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View to Presenter Communication

Posted on 2008-08-02 19:40 江南白衣 阅读(...) 评论(...) 编辑 收藏

原文:http://codebetter.com/blogs/jeremy.miller/archive/2007/06/04/build-your-own-cab-part-6-view-to-presenter-communication.aspx

 

If you're reading this post and wondering about 1-5, you might give the previous posts a perusal first.  This post (hopefully) builds on the previous posts in this series.

Build your own CAB Table of Contents

  1. Preamble
  2. The Humble Dialog Box
  3. Supervising Controller
  4. Passive View
  5. Presentation Model

View to Presenter Communication

Alright, I've purposely hid the View to Presenter communication in my previous posts on Supervising Controller and Passive View because I thought that subject was worthy of its own post.  As I see it, there are 2 1/2 basic ways to communicate screen events back to the Presenter.

  1. Expose events off of the IView interface.  Jeffrey Palermo has told me before that he will do something very similar, but attaches delegates through setter properties instead.  I'm calling that technique the "1/2" because it feels very similar to me to using events.
  2. Let the View have a reference to the actual Presenter and just call methods on the Presenter inside of screen events.

Just taking a straw poll of the blog posts out there about this topic, the majority of the world seems to favor events.  Just to be contrary, I very strongly prefer direct communication and it's time for that approach to get some love .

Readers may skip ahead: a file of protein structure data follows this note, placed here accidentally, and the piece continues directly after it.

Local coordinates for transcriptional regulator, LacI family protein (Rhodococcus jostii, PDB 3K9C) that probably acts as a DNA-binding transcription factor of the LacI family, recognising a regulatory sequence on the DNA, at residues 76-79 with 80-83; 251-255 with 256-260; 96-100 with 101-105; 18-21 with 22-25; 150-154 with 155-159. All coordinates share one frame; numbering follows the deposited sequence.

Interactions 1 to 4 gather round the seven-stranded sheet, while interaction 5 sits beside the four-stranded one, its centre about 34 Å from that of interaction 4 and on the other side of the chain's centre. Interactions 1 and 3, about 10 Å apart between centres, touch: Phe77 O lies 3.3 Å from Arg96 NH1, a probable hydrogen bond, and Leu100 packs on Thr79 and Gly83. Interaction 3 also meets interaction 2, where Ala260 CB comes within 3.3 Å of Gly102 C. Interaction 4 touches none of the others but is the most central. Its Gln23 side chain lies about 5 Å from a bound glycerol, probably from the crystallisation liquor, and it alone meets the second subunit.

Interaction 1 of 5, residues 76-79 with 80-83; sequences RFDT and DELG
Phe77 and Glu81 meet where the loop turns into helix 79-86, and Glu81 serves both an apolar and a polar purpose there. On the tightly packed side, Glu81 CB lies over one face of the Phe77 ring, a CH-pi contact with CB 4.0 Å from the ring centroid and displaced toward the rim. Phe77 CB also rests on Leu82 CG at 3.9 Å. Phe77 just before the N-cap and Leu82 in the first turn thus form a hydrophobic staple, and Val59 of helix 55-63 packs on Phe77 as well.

Doing it with Events

Making the View to Presenter communication work through events has the indisputable advantage of maximizing loose coupling.  The View doesn't even need to know that there's anything out there listening.  It's just shouting in the dark hoping someone will answer with help.  There's no need to pass around instances of the Presenter, so wiring MVP triads together is a little bit simpler.  Let's take a look.  The first step is to define the proper events on the View interface.  Here's an example from the Shipping Screen first described in the Supervising Controller post.

    public delegate void VoidHandler();

 

    public interface IShippingScreen

    {

        event VoidHandler ShippingOptionChanged;

        string ShippingOption { get;}

    }

The ShippingOptionChanged event is the interesting thing here.  When this event fires, the Presenter needs to recalculate the cost of the selected shipment and decide whether or not other shipment options for purchasing insurance or requiring a signature are still valid.  The actual View implementation is to simply relay the screen event with no interpretation:

        public ShippingScreen()

        {

            InitializeComponent();

 

            shippingOptionField.SelectedIndexChanged += new EventHandler(shippingOptionField_SelectedIndexChanged);

        }

 

        void shippingOptionField_SelectedIndexChanged(object sender, EventArgs e)

        {

            if (ShippingOptionChanged != null)

            {

                ShippingOptionChanged();

            }

        }

Now, on the Presenter side we have to register the event handler.  Since the event has a no argument signature, all we have to do is basically tell the screen which method on the Presenter to call.  No ugly anonymous delegates or ugly new SomethingDelegate(blah, blah) syntax.

    public class ShippingPresenter

    {

        private readonly IShippingScreen _screen;

 

        public ShippingPresenter(IShippingScreen screen)

        {

            _screen = screen;

 

            // Attach to the event in the constructor

            _screen.ShippingOptionChanged += this.ShippingOptionChanged;

        }